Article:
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What exactly do these things do?

Discussion in 'Effects [BG]' started by Michael Jewels, Apr 7, 2003.


  1. I'm always looking for little boxes to that can improve tone, but, even after going to their site I must admit I'm still in the dark. How do they make your gear sound better? I saw this on page 16 of April's Bass Player mag.

    http://www.bbesound.com/products/maxim/482i.asp

    Thanks.

    Mike
     
  2. DanGouge

    DanGouge

    May 25, 2000
    Canada!
    There's a little man inside that plays exactly what you play except he has better gear than you do so it sounds better:D :D
    Seriously, I only have a vague idea how sonic maximizers work, I think it's a subtle application of chorus/octave/phase/filters to make you sound "bigger"... That's how I think Aphex does it, I don't know about BBE.
     
  3. Jeff Moote

    Jeff Moote Supporting Member

    Oct 11, 2001
    Beamsville, ON, Canada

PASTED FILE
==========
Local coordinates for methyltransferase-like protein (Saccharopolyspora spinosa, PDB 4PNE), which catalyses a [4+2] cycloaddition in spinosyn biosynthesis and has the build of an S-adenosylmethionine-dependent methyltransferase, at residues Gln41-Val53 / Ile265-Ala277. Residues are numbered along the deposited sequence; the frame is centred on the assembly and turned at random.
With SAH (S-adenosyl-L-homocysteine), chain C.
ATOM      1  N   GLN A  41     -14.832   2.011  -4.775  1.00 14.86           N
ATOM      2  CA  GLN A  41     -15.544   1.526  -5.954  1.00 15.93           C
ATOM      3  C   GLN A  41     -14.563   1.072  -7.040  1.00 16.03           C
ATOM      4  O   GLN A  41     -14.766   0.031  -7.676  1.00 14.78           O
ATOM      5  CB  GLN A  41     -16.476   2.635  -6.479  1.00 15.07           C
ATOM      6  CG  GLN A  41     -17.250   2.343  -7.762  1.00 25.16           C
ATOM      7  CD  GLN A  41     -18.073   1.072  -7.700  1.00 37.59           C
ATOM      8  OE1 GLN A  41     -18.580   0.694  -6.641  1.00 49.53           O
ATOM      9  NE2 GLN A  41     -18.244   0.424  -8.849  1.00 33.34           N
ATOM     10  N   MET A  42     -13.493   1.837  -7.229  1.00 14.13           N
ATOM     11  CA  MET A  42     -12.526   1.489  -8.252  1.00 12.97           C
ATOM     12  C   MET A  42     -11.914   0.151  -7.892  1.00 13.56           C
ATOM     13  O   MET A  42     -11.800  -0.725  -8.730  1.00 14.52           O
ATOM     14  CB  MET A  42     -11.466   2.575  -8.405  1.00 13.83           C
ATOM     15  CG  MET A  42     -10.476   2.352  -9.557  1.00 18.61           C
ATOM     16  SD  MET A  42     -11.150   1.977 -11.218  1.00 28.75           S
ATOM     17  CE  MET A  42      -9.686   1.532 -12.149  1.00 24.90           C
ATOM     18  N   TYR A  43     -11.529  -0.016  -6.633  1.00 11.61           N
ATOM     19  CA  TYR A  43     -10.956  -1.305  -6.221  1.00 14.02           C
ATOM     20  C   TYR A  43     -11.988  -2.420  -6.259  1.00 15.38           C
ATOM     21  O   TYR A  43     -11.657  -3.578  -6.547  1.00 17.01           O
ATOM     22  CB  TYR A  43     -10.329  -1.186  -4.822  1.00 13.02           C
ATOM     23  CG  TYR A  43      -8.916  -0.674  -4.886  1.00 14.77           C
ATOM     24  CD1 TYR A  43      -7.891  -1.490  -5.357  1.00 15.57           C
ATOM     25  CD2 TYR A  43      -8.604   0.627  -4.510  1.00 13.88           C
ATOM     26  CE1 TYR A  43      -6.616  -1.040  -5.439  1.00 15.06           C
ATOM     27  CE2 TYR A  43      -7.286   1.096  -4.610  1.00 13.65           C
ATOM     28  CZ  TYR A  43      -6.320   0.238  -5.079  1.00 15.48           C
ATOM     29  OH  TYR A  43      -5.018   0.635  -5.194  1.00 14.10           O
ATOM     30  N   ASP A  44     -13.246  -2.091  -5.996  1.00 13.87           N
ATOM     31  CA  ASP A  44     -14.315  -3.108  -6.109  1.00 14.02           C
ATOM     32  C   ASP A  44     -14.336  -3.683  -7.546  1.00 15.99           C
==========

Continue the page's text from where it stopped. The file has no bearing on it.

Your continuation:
I don't really know about the aphex, but for BBE:
    High frequencies naturally travel faster than low, so they reach you first. This can result in a bit of phase cancellation, and thus muddiness. The BBE slightly delays them at the right ratio, so that things are tighter. They may do other things, but that's the main thing... and it rocks. They also have a boost/cut low eq thing and a transparency (?dunno name) control that adds some sparkle.

    I really like my BBE... and as far as what I've heard the Aphex does more "creating" to help the sound. I would think this wouldn't be as good... but I hear good things about them too.

    Hope that helped...
     
  4. At the risk of sounding geeky:

    Last time I checked, sound travels at a speed of 345 m/s regardless of frequency.

    What you mean is, (most) (ported) loudspeaker cabinets have the tendency to delay the low frequencies. This is called group delay (there's an active thread about this subject). This can be counteracted by delaying the high frequencies to match. This is part of what the BBE sonic maximiser does. Old trick. The end result is: all your sound is delayed about 1 or 2/100ths of a second, instead of just the low bass range.
     
  5. Now I'm glad I did physics.
     
  6. Jeff Moote

    Jeff Moote Supporting Member

    Oct 11, 2001
    Beamsville, ON, Canada
    Actually, you're right... and I hadn't really considdered that. I knew some of it, and I knew all of the physics background to sound travelling, but I was just regurgitating info from BBE and such... so you are more correct.